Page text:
The hill heading up Comm. Ave. from Warren Street could be transformed in coming years under plans by developers to add a new apartment building aimed at veterans and to turn an office building into a home for young single professionals.
Officials from the Brighton Marine Health Center showed off plans for a 101-unit project at the start of the hill, at Warren Street at a meeting of the Brighton Allston Improvement Associations last night.
The proposed project would house 81 "affordable" apartments and 20 rented at market rates, all with veterans given a preference.
The Cronin Group, which owns the Brighton Beer Garden on Market Street, tonight proposed tearing it down to make room for an apartment building of up to seven stories.
Michael Kineavy, the company's chief operating officer (and former aide to Tom Menino, shown at right), appeared before the Brighton Allston Improvement Association to ask its suggestions on the company's initial proposal, which showed 34 apartments in a seven-story building with commercial space on the ground floor, 24 parking spaces and a roof deck.
The Jamaica Plain Gazette reports a developer now has to decide whether to seek city approval of a plan to tear down a two-family house used as an office on South Street and replace it with four units after the Jamaica Plain Neighborhood Council's zoning committee narrowly voted to oppose the plan. Under zoning, he could put up a three-unit building; he had spent two years negotiating with neighbors.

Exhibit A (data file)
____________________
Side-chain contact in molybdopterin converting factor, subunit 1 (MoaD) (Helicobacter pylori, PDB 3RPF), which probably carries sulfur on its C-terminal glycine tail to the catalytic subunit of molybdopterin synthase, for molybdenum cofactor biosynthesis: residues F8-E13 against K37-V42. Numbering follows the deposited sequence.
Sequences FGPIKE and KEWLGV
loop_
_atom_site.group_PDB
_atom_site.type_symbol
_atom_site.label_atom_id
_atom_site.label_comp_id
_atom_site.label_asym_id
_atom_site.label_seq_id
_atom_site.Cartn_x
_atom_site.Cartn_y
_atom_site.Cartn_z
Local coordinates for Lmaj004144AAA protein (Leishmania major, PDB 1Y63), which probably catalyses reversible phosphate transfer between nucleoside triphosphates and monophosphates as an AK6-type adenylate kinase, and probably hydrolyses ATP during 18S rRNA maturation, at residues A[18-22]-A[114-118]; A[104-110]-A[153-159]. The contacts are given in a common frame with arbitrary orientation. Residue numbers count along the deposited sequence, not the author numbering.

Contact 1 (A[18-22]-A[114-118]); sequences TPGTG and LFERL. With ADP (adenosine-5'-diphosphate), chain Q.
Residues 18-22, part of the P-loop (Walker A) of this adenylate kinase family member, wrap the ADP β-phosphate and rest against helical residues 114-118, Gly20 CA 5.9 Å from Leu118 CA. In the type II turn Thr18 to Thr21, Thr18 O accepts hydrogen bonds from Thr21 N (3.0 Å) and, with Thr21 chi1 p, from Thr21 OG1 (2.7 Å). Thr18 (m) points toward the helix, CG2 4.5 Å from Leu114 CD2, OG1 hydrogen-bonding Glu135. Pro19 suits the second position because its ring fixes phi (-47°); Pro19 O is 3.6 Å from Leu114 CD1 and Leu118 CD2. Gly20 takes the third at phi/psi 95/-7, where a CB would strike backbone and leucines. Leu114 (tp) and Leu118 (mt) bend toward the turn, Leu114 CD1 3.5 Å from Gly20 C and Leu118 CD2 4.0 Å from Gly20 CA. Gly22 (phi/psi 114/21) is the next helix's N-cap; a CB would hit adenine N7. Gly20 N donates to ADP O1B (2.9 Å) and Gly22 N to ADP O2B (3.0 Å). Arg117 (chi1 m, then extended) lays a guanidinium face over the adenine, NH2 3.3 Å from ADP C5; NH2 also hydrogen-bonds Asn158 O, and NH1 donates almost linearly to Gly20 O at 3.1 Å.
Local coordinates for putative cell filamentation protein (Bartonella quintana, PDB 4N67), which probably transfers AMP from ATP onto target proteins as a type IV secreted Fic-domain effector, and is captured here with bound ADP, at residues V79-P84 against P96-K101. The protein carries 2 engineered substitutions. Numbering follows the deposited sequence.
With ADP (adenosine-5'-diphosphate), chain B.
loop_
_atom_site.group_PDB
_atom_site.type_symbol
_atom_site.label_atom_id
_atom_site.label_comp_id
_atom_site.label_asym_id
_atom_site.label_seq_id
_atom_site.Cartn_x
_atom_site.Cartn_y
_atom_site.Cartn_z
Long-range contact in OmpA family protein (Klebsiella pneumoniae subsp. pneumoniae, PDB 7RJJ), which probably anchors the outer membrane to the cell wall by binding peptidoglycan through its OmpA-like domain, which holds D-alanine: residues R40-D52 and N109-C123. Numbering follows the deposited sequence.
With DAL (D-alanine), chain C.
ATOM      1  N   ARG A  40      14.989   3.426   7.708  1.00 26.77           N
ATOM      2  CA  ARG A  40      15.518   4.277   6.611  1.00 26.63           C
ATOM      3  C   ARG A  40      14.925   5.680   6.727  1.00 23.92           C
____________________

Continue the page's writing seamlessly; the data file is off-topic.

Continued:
MassLive.com reports on Mayor Walsh's appointment of Ted Landsmark, recently let go as president of Boston Architectural College.
Construction cranes may be crowding some of Boston's neighborhoods, leaving areas such as Broadway, Downtown Crossing and Boylston Street in the Fenway looking like something out of a SimCity game on "cheetah" mode, but, in fact, Boston's surge of luxury housing is largely bypassing large swaths of the city. You can get an idea of what's going on by taking a look at the Zoning Board of Appeals' long Aug. 5 agenda and comparing the construction projects going before the Zoning Board of Appeals on Aug. 5 in South Boston with those in Roslindale and West Roxbury:
Boston Restaurant Talk reports Liberty Bell Roast Beef, 170 W. Broadway, is closing, possibly as soon as tomorrow, as the parcel's owners ready the site for construction of, ta da, 33 condos and a new restaurant space that will probably involve a wood-fired oven and a complete line of artisanal vodka drinks.